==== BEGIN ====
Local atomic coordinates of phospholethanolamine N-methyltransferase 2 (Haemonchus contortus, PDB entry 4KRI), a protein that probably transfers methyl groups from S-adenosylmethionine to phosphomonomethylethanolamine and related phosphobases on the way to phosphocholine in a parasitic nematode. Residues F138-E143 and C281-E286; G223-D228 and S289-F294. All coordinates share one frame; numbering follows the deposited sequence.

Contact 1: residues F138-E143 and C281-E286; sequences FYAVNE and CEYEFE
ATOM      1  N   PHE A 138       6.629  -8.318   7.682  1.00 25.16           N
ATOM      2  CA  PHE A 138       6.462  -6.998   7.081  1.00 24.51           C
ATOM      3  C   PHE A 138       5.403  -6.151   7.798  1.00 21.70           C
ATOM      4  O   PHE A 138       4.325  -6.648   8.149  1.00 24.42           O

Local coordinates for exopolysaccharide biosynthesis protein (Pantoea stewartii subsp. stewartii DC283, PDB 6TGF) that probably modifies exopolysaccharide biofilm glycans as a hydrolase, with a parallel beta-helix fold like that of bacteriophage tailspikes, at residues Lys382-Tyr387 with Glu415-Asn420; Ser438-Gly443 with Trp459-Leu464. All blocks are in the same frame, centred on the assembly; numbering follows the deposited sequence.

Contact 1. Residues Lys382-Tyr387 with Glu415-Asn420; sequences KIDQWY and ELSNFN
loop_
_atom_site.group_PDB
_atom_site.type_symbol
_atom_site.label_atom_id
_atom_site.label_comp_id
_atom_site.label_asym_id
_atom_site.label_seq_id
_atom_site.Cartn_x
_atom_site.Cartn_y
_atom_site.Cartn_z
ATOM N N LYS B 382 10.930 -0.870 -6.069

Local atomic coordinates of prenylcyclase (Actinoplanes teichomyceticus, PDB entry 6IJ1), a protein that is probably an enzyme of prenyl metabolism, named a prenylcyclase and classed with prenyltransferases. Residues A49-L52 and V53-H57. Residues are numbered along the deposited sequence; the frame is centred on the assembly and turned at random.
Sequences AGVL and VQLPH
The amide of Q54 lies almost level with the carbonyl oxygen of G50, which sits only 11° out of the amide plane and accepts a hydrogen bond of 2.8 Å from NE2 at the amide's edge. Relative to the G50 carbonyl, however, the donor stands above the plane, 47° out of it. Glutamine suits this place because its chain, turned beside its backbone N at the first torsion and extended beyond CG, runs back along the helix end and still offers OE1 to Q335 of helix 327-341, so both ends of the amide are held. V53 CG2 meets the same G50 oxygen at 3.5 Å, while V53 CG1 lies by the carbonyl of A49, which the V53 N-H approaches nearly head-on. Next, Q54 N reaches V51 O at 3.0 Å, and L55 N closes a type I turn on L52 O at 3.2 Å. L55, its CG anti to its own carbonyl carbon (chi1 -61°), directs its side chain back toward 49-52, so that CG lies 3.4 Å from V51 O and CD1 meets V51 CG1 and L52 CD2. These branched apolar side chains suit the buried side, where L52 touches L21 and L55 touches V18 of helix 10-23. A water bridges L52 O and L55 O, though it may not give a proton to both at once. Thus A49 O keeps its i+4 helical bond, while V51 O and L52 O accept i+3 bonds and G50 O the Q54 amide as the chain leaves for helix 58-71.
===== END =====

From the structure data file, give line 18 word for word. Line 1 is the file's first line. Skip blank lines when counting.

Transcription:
_atom_site.Cartn_z